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Extended eviction ban on residential property to end

The extended eviction ban in the private and social rented sector comes to an end on 23 August, with no further extension planned.

Confirmation came in a parliamentary statement in response to Baroness Altmann, who had asked about provisions to help the private landlords who had been unable to reclaim possession of their properties, despite having obtained legal possession orders before evictions were suspended back in March.

Housing Minister, Lord Greenhalgh said: “From August 24 2020, the courts will begin to process possession cases again.

“This is an important step towards ending the lockdown and will protect landlords’ important right to regain their property.

“Work is underway with the judiciary, legal representatives and the advice sector on arrangements, including new rules, to ensure that judges have all the information necessary to make just decisions and that the most vulnerable tenants can get the help they need when possession cases resume.”

Sarah Naylor, partner and head of commercial and property at Atherton Godfrey, commented: “Precisely what this “work with the judiciary” looks like remains to be seen; it may be some sort of pre-action protocol.

“In addition to the new evictions, there are already those that are yet to work through the system. Whether courts have the capacity to deal with this influx of cases is another thing.

“Regardless of the obstacles, we will continue to work closely with our landlord clients to ensure they operate within the law, particularly in these difficult times.”

Ben Beadle, CEO of the National Residential Landlords Association, said: “We have every sympathy with tenants who face genuine difficulties because of the loss of income due to the coronavirus crisis and nearly all landlords are working with tenants who are struggling to keep them in their home.”

Polly Neate, CEO of Shelter, added: “The ban hasn’t stopped people who have lost their jobs during this pandemic from racking up rent arrears. Even if they have a plan to pay them back, these debts will throw struggling renters straight back into the firing line of an automatic eviction as soon as the ban lifts.”

Lodgers can be evicted without a court order. However, landlords should still give reasonable notice that they want them to leave.

Tenants struggling to pay rent – It’s worth checking that you are receiving all the financial help you are entitled to. This may include universal credit which can include a local housing allowance that covers around 30% of the lowest rent in your area.

Legal advice for new landlords

See our range of services for new landlords to help you comply with your legal obligations.

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Buy to let landlords, rents and coronavirus

Buy-to-let landlords who find they have tenants struggling to pay their rent due to the coronavirus crisis have been thrown a financial lifeline.

The government has introduced a range of measures in an effort to ease the financial pressure many landlords and tenants will inevitably find themselves experiencing. One of the measures introduced is access to a three-month mortgage repayment holiday, the same as previously offered to homeowners.

Tracie Croft, property lawyer, commented: “Landlords and tenants need to respect each other’s position at this difficult time. Landlords are operating a business, but where the tenant is genuinely unable to pay their rent because of their current financial position, an agreement will need to be reached.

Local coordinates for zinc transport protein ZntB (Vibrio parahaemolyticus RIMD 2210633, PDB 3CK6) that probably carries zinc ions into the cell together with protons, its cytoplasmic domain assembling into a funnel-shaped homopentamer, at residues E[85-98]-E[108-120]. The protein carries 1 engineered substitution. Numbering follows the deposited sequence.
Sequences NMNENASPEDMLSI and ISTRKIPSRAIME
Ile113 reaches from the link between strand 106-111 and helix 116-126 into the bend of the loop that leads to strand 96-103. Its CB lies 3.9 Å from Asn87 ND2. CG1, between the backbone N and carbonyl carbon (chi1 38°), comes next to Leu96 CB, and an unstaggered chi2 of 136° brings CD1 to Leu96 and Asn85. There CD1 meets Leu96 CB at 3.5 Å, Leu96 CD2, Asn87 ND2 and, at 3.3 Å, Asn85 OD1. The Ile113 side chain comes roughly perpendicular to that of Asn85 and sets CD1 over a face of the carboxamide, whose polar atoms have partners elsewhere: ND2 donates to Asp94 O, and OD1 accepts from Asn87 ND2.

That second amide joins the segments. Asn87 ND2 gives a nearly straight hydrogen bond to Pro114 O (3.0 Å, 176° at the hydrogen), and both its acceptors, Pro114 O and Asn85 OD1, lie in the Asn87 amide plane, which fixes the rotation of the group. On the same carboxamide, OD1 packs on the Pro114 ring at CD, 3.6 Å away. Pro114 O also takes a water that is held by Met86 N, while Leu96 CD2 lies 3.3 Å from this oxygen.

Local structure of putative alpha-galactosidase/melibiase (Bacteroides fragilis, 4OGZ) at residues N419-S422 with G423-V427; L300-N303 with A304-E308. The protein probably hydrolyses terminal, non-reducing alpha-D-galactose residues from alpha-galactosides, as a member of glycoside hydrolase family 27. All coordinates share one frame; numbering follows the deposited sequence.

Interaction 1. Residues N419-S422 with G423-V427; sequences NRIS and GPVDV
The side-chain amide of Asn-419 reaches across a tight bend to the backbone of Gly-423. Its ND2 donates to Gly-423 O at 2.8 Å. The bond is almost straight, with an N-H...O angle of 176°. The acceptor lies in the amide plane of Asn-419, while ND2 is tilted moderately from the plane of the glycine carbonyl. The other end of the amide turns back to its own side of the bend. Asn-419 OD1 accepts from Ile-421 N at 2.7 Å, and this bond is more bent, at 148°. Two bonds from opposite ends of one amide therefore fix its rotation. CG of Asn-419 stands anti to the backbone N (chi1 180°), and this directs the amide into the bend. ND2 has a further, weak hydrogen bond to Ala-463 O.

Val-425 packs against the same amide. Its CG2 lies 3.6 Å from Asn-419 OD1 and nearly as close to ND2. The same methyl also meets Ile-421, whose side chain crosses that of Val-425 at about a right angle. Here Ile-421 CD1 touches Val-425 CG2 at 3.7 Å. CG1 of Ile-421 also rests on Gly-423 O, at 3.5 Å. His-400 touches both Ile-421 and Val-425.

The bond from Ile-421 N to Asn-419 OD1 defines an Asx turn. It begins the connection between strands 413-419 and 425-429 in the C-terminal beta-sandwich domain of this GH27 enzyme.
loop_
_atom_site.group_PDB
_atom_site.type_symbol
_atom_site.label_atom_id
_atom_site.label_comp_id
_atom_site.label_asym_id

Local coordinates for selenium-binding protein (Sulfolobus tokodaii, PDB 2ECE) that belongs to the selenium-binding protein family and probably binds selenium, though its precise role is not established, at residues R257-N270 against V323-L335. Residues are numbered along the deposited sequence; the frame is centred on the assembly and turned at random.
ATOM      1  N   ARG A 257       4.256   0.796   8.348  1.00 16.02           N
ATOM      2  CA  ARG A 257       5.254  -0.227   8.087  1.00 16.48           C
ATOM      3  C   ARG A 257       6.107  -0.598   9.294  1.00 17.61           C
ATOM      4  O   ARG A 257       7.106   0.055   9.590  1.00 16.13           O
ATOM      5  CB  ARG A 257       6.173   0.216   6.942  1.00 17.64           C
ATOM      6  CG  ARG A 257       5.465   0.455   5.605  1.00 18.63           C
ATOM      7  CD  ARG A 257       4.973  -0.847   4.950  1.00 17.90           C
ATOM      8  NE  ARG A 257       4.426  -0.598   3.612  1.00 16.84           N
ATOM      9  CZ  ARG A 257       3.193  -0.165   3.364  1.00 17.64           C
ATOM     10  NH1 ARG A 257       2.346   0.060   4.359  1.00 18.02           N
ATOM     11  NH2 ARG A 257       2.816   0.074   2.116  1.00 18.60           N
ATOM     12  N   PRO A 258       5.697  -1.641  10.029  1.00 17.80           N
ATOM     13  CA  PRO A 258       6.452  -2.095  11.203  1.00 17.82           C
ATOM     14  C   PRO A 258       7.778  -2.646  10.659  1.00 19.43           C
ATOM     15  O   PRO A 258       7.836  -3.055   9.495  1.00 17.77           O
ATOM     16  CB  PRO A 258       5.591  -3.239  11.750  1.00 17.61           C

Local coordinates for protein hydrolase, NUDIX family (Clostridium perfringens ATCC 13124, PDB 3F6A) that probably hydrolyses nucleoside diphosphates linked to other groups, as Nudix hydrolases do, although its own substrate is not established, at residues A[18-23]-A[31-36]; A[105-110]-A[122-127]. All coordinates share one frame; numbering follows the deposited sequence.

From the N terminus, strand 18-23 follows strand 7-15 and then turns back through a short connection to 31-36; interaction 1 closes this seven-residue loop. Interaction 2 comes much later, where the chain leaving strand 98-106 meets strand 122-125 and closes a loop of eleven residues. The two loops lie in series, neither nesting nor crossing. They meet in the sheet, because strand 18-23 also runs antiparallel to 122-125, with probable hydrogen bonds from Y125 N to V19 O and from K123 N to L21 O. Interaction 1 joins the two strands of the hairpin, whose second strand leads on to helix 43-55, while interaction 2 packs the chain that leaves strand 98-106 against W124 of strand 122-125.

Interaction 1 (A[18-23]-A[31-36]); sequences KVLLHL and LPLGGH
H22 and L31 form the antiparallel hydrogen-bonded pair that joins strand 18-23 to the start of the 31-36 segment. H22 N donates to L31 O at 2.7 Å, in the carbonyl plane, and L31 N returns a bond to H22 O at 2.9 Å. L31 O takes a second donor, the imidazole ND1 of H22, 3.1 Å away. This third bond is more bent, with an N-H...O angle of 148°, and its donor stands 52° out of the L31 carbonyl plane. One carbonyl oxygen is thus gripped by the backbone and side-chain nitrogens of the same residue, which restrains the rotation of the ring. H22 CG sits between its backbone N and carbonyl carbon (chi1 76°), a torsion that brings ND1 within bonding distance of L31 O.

Eviction proceedings

As part of the measures introduced by the government, landlords can no longer begin eviction proceedings for at least 3 months. During this time, I would recommend that the landlord and tenant work together to find an affordable repayment plan.”

Housing secretary, Robert Jenrick MP, said: “The government is clear, no renter who has lost income due to coronavirus will be forced out of their home, nor will any landlord faced with unmanageable debts. These are extraordinary times and renters and landlords alike are of course worried about paying their rent and mortgage…It’s important that everyone gets the support they need at this very difficult time.”

Some banks and building societies were very quick to roll-out the three-month repayment holidays for landlords. Nationwide director of mortgages, Henry Jordan said: “As the UK’s second-largest buy-to-let mortgage provider we feel it is important to extent protection to landlords and their tenants during this uncertain period. We have extended mortgage payment holidays to include rental properties so that landlords with tenants who are unable to meet the rental payments because of coronavirus are protected as much as possible.”

He added: “We would encourage tenants to speak to their landlords if they are impacted or worried about coronavirus to ensure that steps can be taken to support them.”

Suspension on home repossessions

The government’s three-month payment holiday plan offers reassurance to those who have borrowed for either residential or BTL properties that their homes will not be repossessed during this period of extreme uncertainty.

Stephen Jones, CEO at UK Finance, commented: “Monthly mortgage payments tend to be the largest outgoing for the vast majority of households and lenders want to reassure both homeowners and landlords who have tenants who may be affected financially that the industry is working hard to put measures in place to support them during these uncertain times.

“In addition, to the industry’s support for residential homeowners, mortgage lenders are extending the same support to buy-to-let landlords who have tenants experience issues with their finances as a result of COVID-19 and the options include a payment holiday of up to three months.

For those customers already experiencing financial difficulty, lenders have also agreed a three-month moratorium on residential and buy to let possession action.”

Are you a landlord in need of legal advice? Our specialist team can be reached on 01302 320621 during office hours or email and we will get back to you.

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New rental property charges come into force

From June new renters in England and those renewing their tenancies will not have to pay any upfront fees before they take up their tenancy.

The Tenant Fees Act, which comes into force on 1st June 2019, introduces a ban on all tenant fees, including administration charges and agency fees.

It eliminates the fees that were previously payable for reference and credit checks, fees that could run into hundreds of pounds.

There will also be caps on how much landlords and agents can ask for as a security deposit and rent in advance.

Tenancy deposits will be limited to a maximum of 5 weeks rent where the annual rental is less than £50,000, or 6 weeks rent above this amount.